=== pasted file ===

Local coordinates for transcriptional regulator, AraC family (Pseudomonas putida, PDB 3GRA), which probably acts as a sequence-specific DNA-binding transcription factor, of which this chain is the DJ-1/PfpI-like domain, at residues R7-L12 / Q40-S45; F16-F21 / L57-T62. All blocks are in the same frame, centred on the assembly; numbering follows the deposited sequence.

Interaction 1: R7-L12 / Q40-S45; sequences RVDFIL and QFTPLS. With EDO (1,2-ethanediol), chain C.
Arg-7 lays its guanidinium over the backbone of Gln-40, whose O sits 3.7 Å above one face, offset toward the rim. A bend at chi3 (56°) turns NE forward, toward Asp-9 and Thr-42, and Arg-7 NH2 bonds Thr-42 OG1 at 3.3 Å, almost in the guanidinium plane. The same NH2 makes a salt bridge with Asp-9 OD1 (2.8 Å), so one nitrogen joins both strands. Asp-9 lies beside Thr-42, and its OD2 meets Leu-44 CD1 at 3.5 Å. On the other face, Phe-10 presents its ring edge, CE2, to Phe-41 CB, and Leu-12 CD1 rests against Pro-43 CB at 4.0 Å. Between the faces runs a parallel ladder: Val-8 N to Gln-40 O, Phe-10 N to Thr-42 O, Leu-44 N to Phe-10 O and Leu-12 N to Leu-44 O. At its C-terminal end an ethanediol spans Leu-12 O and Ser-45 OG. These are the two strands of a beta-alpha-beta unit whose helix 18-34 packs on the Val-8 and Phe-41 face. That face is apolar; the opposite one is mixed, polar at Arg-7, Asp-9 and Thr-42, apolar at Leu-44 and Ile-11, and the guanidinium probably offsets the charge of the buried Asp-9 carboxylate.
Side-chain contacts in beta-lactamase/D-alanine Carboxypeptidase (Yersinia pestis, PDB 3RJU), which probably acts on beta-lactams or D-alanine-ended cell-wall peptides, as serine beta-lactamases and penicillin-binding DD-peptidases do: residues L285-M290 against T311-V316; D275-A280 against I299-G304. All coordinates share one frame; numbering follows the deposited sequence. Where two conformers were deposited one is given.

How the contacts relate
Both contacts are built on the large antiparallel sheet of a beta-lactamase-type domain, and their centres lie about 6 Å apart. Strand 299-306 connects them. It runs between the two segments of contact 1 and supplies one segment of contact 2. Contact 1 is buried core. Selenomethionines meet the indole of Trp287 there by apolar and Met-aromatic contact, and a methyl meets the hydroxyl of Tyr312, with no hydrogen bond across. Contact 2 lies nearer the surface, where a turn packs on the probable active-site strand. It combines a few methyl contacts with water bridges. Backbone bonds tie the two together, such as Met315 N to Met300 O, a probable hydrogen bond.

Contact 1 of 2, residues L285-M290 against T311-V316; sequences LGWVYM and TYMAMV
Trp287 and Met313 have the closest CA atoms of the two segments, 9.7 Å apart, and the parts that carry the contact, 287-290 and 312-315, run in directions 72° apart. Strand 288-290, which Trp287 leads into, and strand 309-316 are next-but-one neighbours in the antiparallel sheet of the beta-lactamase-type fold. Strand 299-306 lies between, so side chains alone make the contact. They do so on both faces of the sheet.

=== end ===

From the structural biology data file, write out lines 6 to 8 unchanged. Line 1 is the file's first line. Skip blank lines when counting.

Both contacts are built on the large antiparallel sheet of a beta-lactamase-type domain, and their centres lie about 6 Å apart. Strand 299-306 connects them. It runs between the two segments of contact 1 and supplies one segment of contact 2. Contact 1 is buried core. Selenomethionines meet the indole of Trp287 there by apolar and Met-aromatic contact, and a methyl meets the hydroxyl of Tyr312, with no hydrogen bond across. Contact 2 lies nearer the surface, where a turn packs on the probable active-site strand. It combines a few methyl contacts with water bridges. Backbone bonds tie the two together, such as Met315 N to Met300 O, a probable hydrogen bond.

Contact 1 of 2, residues L285-M290 against T311-V316; sequences LGWVYM and TYMAMV
Trp287 and Met313 have the closest CA atoms of the two segments, 9.7 Å apart, and the parts that carry the contact, 287-290 and 312-315, run in directions 72° apart. Strand 288-290, which Trp287 leads into, and strand 309-316 are next-but-one neighbours in the antiparallel sheet of the beta-lactamase-type fold. Strand 299-306 lies between, so side chains alone make the contact. They do so on both faces of the sheet.